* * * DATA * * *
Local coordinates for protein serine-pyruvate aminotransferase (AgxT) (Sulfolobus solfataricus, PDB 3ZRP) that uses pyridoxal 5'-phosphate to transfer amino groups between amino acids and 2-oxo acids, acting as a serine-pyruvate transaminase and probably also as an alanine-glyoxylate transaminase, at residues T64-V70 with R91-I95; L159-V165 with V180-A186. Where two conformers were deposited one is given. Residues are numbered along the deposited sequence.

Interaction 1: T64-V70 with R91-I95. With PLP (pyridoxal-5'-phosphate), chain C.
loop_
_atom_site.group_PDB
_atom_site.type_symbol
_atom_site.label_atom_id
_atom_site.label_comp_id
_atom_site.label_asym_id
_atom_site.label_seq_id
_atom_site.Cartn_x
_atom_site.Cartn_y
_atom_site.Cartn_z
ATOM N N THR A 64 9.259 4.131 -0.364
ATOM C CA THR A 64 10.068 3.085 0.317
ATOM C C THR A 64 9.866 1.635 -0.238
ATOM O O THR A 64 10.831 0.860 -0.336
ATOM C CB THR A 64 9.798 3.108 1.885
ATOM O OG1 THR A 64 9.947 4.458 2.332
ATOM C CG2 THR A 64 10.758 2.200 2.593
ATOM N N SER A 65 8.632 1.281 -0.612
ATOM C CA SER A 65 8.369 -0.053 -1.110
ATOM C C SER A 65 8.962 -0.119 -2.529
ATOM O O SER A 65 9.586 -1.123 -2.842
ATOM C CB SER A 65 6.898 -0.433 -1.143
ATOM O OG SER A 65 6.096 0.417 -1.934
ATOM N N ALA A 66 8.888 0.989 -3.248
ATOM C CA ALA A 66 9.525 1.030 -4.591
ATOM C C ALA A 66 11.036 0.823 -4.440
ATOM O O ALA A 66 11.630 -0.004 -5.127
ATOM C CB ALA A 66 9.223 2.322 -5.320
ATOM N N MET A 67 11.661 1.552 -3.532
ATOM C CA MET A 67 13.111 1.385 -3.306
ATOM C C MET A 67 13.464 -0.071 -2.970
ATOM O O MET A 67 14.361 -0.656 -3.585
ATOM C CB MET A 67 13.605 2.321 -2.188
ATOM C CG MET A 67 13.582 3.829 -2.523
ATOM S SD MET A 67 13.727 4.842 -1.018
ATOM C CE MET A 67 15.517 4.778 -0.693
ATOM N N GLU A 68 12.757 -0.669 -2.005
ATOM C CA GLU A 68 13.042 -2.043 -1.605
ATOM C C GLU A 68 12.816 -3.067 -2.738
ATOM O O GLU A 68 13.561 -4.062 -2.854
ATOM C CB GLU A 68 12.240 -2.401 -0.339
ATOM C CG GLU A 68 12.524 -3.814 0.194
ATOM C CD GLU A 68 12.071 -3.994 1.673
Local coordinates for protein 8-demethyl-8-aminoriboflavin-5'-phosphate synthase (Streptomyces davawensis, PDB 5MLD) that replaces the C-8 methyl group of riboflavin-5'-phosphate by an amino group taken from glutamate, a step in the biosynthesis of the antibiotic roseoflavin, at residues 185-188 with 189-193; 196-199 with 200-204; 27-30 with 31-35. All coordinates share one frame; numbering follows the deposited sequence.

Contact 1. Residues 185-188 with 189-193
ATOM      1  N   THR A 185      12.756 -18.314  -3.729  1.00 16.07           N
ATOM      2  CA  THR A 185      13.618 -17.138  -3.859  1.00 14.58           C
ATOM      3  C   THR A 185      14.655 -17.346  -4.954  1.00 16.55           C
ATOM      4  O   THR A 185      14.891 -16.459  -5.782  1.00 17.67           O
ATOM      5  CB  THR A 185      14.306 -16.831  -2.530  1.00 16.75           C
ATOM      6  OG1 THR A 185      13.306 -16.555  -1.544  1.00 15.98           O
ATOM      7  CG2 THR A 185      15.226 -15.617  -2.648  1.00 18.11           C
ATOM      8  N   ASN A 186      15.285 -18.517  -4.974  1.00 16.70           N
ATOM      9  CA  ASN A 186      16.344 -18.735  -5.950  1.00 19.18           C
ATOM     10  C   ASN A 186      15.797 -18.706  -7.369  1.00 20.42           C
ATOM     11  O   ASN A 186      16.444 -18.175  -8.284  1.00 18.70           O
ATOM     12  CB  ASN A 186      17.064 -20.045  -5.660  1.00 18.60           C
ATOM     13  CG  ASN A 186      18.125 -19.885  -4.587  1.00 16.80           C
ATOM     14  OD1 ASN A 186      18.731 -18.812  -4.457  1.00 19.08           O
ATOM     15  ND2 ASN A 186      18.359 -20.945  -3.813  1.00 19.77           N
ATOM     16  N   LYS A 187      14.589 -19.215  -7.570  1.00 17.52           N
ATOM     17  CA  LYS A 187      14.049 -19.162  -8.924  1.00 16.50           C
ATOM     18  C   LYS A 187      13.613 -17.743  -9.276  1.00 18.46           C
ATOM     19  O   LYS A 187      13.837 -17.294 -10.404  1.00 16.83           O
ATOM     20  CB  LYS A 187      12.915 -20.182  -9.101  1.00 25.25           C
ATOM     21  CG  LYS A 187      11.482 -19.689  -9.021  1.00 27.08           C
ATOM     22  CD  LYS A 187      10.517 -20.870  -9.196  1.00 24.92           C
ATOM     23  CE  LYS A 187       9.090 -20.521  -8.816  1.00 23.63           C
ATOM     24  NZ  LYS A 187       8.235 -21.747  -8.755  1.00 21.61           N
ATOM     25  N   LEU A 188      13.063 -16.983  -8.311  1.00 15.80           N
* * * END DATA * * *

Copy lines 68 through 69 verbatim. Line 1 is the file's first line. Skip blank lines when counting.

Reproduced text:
ATOM     21  CG  LYS A 187      11.482 -19.689  -9.021  1.00 27.08           C
ATOM     22  CD  LYS A 187      10.517 -20.870  -9.196  1.00 24.92           C